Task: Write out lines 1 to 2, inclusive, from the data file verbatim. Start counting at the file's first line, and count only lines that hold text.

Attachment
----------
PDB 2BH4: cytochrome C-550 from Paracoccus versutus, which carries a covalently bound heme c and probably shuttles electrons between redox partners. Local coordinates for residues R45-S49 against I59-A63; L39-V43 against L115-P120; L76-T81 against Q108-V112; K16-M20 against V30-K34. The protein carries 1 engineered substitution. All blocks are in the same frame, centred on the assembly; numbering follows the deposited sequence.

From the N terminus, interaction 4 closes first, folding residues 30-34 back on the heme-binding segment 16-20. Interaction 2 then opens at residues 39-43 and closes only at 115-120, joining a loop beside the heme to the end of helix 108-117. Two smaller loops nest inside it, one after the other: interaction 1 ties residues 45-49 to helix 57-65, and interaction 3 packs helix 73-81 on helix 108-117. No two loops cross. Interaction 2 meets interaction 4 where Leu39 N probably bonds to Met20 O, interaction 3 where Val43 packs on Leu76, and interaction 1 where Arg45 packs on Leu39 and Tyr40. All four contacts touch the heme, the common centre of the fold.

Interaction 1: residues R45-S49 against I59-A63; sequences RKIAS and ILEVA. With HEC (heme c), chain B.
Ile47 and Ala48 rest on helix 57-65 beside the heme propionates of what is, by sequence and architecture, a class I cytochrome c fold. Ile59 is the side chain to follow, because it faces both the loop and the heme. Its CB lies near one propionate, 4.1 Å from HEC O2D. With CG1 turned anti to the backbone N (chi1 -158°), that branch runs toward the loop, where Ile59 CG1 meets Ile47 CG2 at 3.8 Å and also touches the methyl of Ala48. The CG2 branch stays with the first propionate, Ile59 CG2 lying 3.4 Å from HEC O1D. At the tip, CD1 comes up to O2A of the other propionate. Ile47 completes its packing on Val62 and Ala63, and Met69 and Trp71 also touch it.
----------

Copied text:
PDB 2BH4: cytochrome C-550 from Paracoccus versutus, which carries a covalently bound heme c and probably shuttles electrons between redox partners. Local coordinates for residues R45-S49 against I59-A63; L39-V43 against L115-P120; L76-T81 against Q108-V112; K16-M20 against V30-K34. The protein carries 1 engineered substitution. All blocks are in the same frame, centred on the assembly; numbering follows the deposited sequence.

From the N terminus, interaction 4 closes first, folding residues 30-34 back on the heme-binding segment 16-20. Interaction 2 then opens at residues 39-43 and closes only at 115-120, joining a loop beside the heme to the end of helix 108-117. Two smaller loops nest inside it, one after the other: interaction 1 ties residues 45-49 to helix 57-65, and interaction 3 packs helix 73-81 on helix 108-117. No two loops cross. Interaction 2 meets interaction 4 where Leu39 N probably bonds to Met20 O, interaction 3 where Val43 packs on Leu76, and interaction 1 where Arg45 packs on Leu39 and Tyr40. All four contacts touch the heme, the common centre of the fold.